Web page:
London NHS services 'unravelling', new report says
A report into the service provided by the NHS in London has described it as "cash strapped, fragmented health care and unravelling".
The People's Inquiry, commissioned by the Unite union, found the public have "no real voice" in health care because of a lack of an overarching strategy.
It called for a London strategy-making body, a review of ambulance services and midwife-led maternity units.
Health minister Dr Daniel Poulter said key decisions are made by doctors.
"I always take these reports with a pinch of salt, particularly when it's Unite the union who are backing the report," he said.
"But what we have seen is that by the improvements the government has been putting into the NHS...it is doctors and nurses who make the decisions about delivering frontline patient care."
NHS England, the public body set up to oversee the budget, planning, delivery and day-to-day operation of the NHS in England, said it had already given a "call to action" on many of the issues raised by the report.
Unite is one of the largest British and Irish trade unions for workers in sectors ranging from transport to education.
Last April, NHS London was replaced by 32 Clinical Commissioning Groups (CCG)- aimed at designing local health strategies.
But, the report said, that had "fragmented" commissioning and its authors called for the formation of a London-wide strategic health authority which would involve local people.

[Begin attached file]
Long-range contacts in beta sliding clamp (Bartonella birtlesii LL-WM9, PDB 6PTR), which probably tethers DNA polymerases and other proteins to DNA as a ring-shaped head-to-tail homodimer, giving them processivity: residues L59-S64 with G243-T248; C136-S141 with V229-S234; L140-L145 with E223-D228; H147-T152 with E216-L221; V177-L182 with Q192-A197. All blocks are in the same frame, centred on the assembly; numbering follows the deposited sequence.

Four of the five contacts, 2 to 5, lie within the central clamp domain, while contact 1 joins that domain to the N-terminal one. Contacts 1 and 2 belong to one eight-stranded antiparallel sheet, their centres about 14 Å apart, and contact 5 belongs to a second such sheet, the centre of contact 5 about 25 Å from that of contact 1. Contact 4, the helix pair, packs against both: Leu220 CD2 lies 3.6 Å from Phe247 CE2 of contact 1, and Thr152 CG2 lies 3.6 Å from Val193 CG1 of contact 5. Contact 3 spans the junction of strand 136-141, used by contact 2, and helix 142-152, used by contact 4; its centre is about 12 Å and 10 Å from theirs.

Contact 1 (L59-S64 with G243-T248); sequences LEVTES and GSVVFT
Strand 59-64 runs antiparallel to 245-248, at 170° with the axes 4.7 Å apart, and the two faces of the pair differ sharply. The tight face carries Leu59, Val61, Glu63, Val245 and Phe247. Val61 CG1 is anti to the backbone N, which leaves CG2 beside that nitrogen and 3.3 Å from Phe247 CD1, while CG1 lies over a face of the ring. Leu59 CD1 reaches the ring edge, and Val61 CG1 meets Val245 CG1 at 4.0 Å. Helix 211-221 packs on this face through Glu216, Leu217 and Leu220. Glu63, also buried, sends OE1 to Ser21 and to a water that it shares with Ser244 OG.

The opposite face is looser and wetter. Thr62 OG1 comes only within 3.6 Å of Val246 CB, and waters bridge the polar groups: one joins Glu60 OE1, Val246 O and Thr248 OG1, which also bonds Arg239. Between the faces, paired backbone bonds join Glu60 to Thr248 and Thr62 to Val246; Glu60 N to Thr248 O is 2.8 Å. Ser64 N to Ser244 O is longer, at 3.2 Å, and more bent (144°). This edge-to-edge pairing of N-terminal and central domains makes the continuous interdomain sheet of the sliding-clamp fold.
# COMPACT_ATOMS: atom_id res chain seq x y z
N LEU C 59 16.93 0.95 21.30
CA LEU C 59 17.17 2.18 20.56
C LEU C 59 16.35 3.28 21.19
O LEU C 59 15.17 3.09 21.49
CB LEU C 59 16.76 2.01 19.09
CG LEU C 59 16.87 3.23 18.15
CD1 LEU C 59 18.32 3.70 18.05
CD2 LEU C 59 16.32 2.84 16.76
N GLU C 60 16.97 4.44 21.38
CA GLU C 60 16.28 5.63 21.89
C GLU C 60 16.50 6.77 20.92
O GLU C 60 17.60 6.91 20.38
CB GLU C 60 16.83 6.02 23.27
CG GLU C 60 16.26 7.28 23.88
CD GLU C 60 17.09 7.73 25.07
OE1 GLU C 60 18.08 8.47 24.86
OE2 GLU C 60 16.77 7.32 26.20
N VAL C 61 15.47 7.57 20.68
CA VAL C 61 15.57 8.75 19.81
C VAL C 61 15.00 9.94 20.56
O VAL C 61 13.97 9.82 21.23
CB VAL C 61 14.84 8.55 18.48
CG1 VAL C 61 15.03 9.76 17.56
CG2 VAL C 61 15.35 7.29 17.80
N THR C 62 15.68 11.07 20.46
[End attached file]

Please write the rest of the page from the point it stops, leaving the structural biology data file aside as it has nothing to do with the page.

A "review of funding" was also needed, it claimed, as the £10bn annual budget for London's CCGs did not account for inflation and rising costs.
The report also demands "an urgent review of emergency ambulance services", "further research into the clinical safety of stand-alone midwife-led units" and a "moratorium on any further reductions in mental health provision".
Roy Lilley, the chair of the inquiry, said: "I was truly shocked at the unravelling services, the complexity and the enormity of the difficulty involved in trying to plan and deliver cohesive, integrated services from the wreckage of a fragmented care landscape."
He added that the proposed financial restraint for the next seven years was "unsustainable without serious damage to the quality and availability of NHS services".
Unite's Regional Secretary for London, Pete Kavanagh, said the Health and Social Care 2012 Act had "drained the NHS of an essential £3bn which ought to have gone on patient care and imposed horrendous and needless upheaval on the service".
But Dr Andrew Mitchell, medical director of NHS England, said they had highlighted the financial shortfall months ago and they needed to "empower patients so that they can gain access to services when they need them in community settings, rather than depending upon hospitals."
He added that the current leadership provided by the CCGs would be a "bedrock for a sound strategic leadership for the future".